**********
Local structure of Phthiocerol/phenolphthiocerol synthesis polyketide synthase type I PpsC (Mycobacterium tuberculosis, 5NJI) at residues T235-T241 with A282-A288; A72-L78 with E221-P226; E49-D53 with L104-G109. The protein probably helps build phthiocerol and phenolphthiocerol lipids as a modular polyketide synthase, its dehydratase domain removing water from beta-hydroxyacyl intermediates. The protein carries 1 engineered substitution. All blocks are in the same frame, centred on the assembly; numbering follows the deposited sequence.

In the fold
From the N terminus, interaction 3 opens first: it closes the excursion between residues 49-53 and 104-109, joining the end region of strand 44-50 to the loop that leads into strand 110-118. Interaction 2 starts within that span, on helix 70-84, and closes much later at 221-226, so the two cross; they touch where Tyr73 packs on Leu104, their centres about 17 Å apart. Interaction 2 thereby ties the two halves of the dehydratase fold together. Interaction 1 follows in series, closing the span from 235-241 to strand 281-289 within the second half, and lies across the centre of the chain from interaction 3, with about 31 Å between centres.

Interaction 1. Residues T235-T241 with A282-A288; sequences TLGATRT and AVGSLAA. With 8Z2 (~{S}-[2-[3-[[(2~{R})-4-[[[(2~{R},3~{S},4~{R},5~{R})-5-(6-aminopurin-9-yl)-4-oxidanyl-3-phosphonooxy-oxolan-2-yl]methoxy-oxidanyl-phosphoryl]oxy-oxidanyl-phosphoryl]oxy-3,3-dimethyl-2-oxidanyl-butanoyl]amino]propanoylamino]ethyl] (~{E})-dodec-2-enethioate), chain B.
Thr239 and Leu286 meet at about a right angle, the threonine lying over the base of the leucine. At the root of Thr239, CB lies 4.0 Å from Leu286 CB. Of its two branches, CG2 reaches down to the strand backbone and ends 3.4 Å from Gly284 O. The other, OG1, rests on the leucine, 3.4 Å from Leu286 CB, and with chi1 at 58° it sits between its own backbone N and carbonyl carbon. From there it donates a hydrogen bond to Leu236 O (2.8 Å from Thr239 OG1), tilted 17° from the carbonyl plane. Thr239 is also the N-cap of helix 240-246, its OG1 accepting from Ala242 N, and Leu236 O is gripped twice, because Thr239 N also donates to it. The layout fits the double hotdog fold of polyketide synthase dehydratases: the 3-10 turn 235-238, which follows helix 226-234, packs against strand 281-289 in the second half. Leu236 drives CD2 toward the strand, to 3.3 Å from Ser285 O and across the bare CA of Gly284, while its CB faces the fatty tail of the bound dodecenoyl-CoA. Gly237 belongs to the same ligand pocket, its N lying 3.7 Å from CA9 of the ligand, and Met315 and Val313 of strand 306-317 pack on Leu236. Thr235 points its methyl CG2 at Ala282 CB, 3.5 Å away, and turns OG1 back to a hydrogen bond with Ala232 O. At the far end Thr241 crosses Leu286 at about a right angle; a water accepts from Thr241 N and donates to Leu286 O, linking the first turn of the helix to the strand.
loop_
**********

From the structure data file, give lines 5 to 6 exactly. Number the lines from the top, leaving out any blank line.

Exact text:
Thr239 and Leu286 meet at about a right angle, the threonine lying over the base of the leucine. At the root of Thr239, CB lies 4.0 Å from Leu286 CB. Of its two branches, CG2 reaches down to the strand backbone and ends 3.4 Å from Gly284 O. The other, OG1, rests on the leucine, 3.4 Å from Leu286 CB, and with chi1 at 58° it sits between its own backbone N and carbonyl carbon. From there it donates a hydrogen bond to Leu236 O (2.8 Å from Thr239 OG1), tilted 17° from the carbonyl plane. Thr239 is also the N-cap of helix 240-246, its OG1 accepting from Ala242 N, and Leu236 O is gripped twice, because Thr239 N also donates to it. The layout fits the double hotdog fold of polyketide synthase dehydratases: the 3-10 turn 235-238, which follows helix 226-234, packs against strand 281-289 in the second half. Leu236 drives CD2 toward the strand, to 3.3 Å from Ser285 O and across the bare CA of Gly284, while its CB faces the fatty tail of the bound dodecenoyl-CoA. Gly237 belongs to the same ligand pocket, its N lying 3.7 Å from CA9 of the ligand, and Met315 and Val313 of strand 306-317 pack on Leu236. Thr235 points its methyl CG2 at Ala282 CB, 3.5 Å away, and turns OG1 back to a hydrogen bond with Ala232 O. At the far end Thr241 crosses Leu286 at about a right angle; a water accepts from Thr241 N and donates to Leu286 O, linking the first turn of the helix to the strand.
loop_